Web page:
By following your dentist’s instructions and practicing proper aftercare, you can ensure a smooth recovery and long-lasting results from your root canal treatment.

Some dos and don’ts to follow after a root canal treatment:


  1. Take prescribed pain medication as directed to manage any discomfort or swelling.
  2. Stick to soft, cool foods for the first few days, such as yogurt, smoothies, and soups.
  3. Brush and floss your teeth as usual, but be gentle around the treated area.
  4. Use an antiseptic mouthwash to keep the area clean and promote healing.
  5. Get plenty of rest and allow your body to recover from the procedure.
  6. Follow up with your dentist for any necessary follow-up appointments or permanent restoration.


  1. Don’t bite or chew on the treated tooth until the permanent restoration (crown or filling) is placed.
  2. Don’t consume hot beverages or foods until the numbness from the anesthesia has fully worn off to avoid burning your mouth.
  3. Don’t smoke or use tobacco products, as they can delay healing and increase the risk of complications.
  4. Don’t neglect your oral hygiene routine, as poor oral hygiene can lead to further complications.
  5. Don’t consume alcoholic beverages or carbonated drinks for at least 24 hours, as they can irritate the treated area.
  6. Don’t pick or chew on the temporary filling or restoration, as this can dislodge it and expose the treated area to food and bacteria.
  7. Don’t ignore any signs of persistent or worsening pain, swelling, or fever, as these may indicate an infection or complications.

By following these dos and don’ts after a root canal treatment, you can promote proper healing, reduce the risk of complications, and ensure the long-term success of the procedure.

Some common benefits of root canal treatment:

  • Saving the Natural Tooth

The primary benefit of a root canal is that it allows you to keep your natural tooth instead of having it extracted. This is preferable because natural teeth are better for chewing and maintaining the integrity of your bite.

  • Relieving Pain

Root canal treatment relieves the intense pain and discomfort caused by an infected or inflamed tooth pulp. Once the infected or injured pulp is removed, the pain subsides.

  • Preventing Infection Spread

By removing the infected or inflamed pulp, a root canal procedure stops the infection from spreading to other areas of the mouth, which could lead to more severe issues.

  • Restoring Functionality

After a root canal, a dental crown or filling is placed to restore the tooth’s functionality, allowing you to chew and bite comfortably.

  • Improved Appearance

Root canal treatment and the subsequent restoration can improve the appearance of a discolored or damaged tooth, enhancing your smile.


What is a Root Canal?

A root canal is a dental procedure to remove infected or inflamed pulp from the center of a tooth and seal the inner chambers to prevent further infection.

When is a Root Canal Needed?

A root canal may be recommended if the pulp becomes infected or inflamed due to deep decay, repeated dental procedures, or a crack or chip in the tooth.

How Do I Know If I Need a Root Canal?

Common signs include severe toothache pain, prolonged sensitivity to heat or cold, swelling or tenderness in the gums near the tooth, discoloration of the tooth, or a persistent pimple on the gums.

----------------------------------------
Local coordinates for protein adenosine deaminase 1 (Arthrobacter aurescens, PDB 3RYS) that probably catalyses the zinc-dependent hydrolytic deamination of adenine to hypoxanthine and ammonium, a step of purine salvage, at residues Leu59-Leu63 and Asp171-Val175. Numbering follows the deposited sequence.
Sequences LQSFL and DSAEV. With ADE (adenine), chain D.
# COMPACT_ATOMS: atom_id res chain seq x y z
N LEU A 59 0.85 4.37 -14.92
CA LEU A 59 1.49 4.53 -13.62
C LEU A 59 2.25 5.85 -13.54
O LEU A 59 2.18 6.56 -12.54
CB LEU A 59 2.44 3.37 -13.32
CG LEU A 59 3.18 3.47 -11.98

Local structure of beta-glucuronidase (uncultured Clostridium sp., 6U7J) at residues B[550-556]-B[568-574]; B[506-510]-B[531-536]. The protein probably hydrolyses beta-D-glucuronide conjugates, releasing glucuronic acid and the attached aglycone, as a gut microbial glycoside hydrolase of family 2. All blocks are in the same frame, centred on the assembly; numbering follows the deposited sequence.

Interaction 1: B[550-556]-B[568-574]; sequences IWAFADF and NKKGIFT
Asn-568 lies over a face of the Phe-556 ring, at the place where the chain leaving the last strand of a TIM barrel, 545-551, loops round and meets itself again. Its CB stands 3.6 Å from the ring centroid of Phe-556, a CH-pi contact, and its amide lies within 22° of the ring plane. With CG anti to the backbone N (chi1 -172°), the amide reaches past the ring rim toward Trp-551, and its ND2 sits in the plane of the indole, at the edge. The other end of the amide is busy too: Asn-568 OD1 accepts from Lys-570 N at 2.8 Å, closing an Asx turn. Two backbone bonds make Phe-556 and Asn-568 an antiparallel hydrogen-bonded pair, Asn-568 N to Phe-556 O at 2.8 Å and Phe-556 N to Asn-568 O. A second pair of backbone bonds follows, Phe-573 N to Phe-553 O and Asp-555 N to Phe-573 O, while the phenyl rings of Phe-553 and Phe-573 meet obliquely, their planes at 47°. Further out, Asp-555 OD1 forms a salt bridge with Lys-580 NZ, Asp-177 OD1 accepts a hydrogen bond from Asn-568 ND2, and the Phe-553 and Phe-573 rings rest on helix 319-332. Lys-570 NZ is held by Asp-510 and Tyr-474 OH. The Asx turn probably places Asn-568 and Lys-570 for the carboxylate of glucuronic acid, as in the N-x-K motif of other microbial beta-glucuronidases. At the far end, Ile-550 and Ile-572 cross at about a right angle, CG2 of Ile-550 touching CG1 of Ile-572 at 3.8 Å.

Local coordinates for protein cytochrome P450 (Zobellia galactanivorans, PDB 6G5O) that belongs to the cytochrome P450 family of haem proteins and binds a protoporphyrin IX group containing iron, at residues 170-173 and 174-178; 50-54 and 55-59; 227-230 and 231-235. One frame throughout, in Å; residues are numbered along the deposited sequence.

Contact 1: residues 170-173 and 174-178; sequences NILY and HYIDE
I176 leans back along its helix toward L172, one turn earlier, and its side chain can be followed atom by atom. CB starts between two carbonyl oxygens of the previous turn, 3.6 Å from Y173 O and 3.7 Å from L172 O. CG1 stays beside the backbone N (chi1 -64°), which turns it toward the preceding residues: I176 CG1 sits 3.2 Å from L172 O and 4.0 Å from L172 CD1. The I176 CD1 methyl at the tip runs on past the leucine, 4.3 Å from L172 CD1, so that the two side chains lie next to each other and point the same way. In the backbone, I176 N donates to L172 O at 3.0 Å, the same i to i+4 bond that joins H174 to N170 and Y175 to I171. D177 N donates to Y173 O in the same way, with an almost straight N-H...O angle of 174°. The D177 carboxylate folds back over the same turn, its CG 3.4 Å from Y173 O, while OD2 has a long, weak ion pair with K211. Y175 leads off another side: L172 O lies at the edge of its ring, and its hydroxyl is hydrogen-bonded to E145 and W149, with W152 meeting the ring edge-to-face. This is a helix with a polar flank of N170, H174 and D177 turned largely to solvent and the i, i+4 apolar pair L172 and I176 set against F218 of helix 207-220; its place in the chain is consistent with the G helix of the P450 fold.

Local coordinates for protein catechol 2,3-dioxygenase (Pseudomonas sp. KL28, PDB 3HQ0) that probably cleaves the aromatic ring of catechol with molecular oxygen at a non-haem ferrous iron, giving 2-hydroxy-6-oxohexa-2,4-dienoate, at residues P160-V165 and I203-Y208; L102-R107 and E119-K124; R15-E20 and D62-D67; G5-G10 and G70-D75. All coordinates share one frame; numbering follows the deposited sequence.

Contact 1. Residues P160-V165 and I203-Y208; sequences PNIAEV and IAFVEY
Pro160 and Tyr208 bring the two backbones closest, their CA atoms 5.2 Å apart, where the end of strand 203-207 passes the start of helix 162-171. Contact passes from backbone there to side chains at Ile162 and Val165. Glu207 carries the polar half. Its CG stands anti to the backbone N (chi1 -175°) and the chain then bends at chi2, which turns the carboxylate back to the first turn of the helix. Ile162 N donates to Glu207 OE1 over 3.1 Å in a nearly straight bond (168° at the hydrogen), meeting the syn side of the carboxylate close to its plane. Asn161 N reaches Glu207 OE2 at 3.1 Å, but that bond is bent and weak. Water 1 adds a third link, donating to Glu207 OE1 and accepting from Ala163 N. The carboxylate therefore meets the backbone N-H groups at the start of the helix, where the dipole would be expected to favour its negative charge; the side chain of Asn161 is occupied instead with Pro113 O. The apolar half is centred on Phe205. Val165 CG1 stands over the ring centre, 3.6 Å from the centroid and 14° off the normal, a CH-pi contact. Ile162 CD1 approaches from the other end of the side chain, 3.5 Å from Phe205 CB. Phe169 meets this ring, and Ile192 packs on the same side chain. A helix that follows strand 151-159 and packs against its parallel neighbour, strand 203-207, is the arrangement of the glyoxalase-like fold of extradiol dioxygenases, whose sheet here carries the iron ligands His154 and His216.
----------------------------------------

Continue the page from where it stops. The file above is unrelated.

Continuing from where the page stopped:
Are Root Canals Safe?

Yes, root canal treatment is a safe and effective way to save a natural tooth. Modern techniques and standards make root canals a routine procedure with a high success rate.

Can All Teeth Receive Root Canals?

Most teeth can undergo root canal treatment. However, in some cases, a tooth may be too damaged or the root canals too calcified or complicated for a successful procedure.

Do Root Canals Cause Illness?

No, root canal treatment does not cause illness. This misconception stems from long-debunked and inaccurate claims made decades ago.

How Long Does Root Canal Pain Last?

Most patients experience mild to moderate pain or discomfort for a few days after a root canal as the area heals. Painkillers available over-the-counter can assist in treating this.

What If I Don’t Get a Root Canal for my infected teeth?

If an infected tooth is left untreated, the infection can spread to other areas and lead to an abscess, severe pain, swelling, bone loss around the tooth, and potential tooth loss.

Can A Root Canal Be Redone?

Yes, in some cases, a tooth may need to undergo a second root canal procedure known as retreatment if a new infection develops or if the previous treatment fails. 

What Is Root Canal Retreatment?

Retreatment involves reopening the tooth, removing the old filling materials, disinfecting the canals, and then refilling and resealing the tooth.

Can Children Get Root Canals?

Yes, root canals can be performed on baby teeth and permanent teeth in children if necessary to save an infected or abscessed tooth.

Are There Alternatives to Gutta-Percha for Root Canal Fillings? 

While gutta-percha is the most common material used to fill root canals, some alternatives like Mineral Trioxide Aggregate (MTA) may be used in certain cases.

How Long Does a Root Canal Take?

A root canal typically takes 1-2 hours, but more complex cases may require additional visits.

What Happens After a Root Canal?

After a root canal, the tooth is sealed with a temporary or permanent filling or crown to protect it.

How Long Do Root Canals Last?

With proper care, root canals can last a lifetime, though some may eventually need retreatment.

What are Alternatives to a Root Canal?

The only alternative is to extract (remove) the tooth and replace it with a dental implant, bridge, or partial denture.

What Causes Root Canal Failure?

Root canal failure can occur due to new infections, cracks, loose fillings/crowns, or complex anatomy that wasn’t fully treated.